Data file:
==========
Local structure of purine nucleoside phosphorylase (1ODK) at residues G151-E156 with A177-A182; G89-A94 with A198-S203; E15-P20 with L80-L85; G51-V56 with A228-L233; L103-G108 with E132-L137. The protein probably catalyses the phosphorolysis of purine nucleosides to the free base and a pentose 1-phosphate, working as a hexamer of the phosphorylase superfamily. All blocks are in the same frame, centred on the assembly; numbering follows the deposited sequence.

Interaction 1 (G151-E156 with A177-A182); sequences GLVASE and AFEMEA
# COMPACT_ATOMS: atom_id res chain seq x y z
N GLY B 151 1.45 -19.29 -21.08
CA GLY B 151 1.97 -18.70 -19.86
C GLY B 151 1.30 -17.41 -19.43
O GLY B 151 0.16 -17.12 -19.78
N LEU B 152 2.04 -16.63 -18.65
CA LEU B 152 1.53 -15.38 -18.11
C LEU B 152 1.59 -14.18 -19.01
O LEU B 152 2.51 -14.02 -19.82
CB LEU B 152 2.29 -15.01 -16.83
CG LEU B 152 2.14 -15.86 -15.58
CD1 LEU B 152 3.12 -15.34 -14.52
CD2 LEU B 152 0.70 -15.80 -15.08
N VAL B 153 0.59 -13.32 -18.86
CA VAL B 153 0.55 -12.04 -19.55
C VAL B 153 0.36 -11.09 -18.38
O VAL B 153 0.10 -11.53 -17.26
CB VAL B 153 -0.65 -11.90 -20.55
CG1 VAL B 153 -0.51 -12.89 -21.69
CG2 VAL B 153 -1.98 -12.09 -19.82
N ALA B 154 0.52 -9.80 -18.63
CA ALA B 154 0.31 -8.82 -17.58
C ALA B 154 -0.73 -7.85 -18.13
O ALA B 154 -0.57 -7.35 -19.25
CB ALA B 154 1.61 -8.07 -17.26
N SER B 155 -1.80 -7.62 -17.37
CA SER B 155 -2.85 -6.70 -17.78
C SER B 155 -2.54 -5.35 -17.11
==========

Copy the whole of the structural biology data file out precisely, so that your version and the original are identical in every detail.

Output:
Local structure of purine nucleoside phosphorylase (1ODK) at residues G151-E156 with A177-A182; G89-A94 with A198-S203; E15-P20 with L80-L85; G51-V56 with A228-L233; L103-G108 with E132-L137. The protein probably catalyses the phosphorolysis of purine nucleosides to the free base and a pentose 1-phosphate, working as a hexamer of the phosphorylase superfamily. All blocks are in the same frame, centred on the assembly; numbering follows the deposited sequence.

Interaction 1 (G151-E156 with A177-A182); sequences GLVASE and AFEMEA
# COMPACT_ATOMS: atom_id res chain seq x y z
N GLY B 151 1.45 -19.29 -21.08
CA GLY B 151 1.97 -18.70 -19.86
C GLY B 151 1.30 -17.41 -19.43
O GLY B 151 0.16 -17.12 -19.78
N LEU B 152 2.04 -16.63 -18.65
CA LEU B 152 1.53 -15.38 -18.11
C LEU B 152 1.59 -14.18 -19.01
O LEU B 152 2.51 -14.02 -19.82
CB LEU B 152 2.29 -15.01 -16.83
CG LEU B 152 2.14 -15.86 -15.58
CD1 LEU B 152 3.12 -15.34 -14.52
CD2 LEU B 152 0.70 -15.80 -15.08
N VAL B 153 0.59 -13.32 -18.86
CA VAL B 153 0.55 -12.04 -19.55
C VAL B 153 0.36 -11.09 -18.38
O VAL B 153 0.10 -11.53 -17.26
CB VAL B 153 -0.65 -11.90 -20.55
CG1 VAL B 153 -0.51 -12.89 -21.69
CG2 VAL B 153 -1.98 -12.09 -19.82
N ALA B 154 0.52 -9.80 -18.63
CA ALA B 154 0.31 -8.82 -17.58
C ALA B 154 -0.73 -7.85 -18.13
O ALA B 154 -0.57 -7.35 -19.25
CB ALA B 154 1.61 -8.07 -17.26
N SER B 155 -1.80 -7.62 -17.37
CA SER B 155 -2.85 -6.70 -17.78
C SER B 155 -2.54 -5.35 -17.11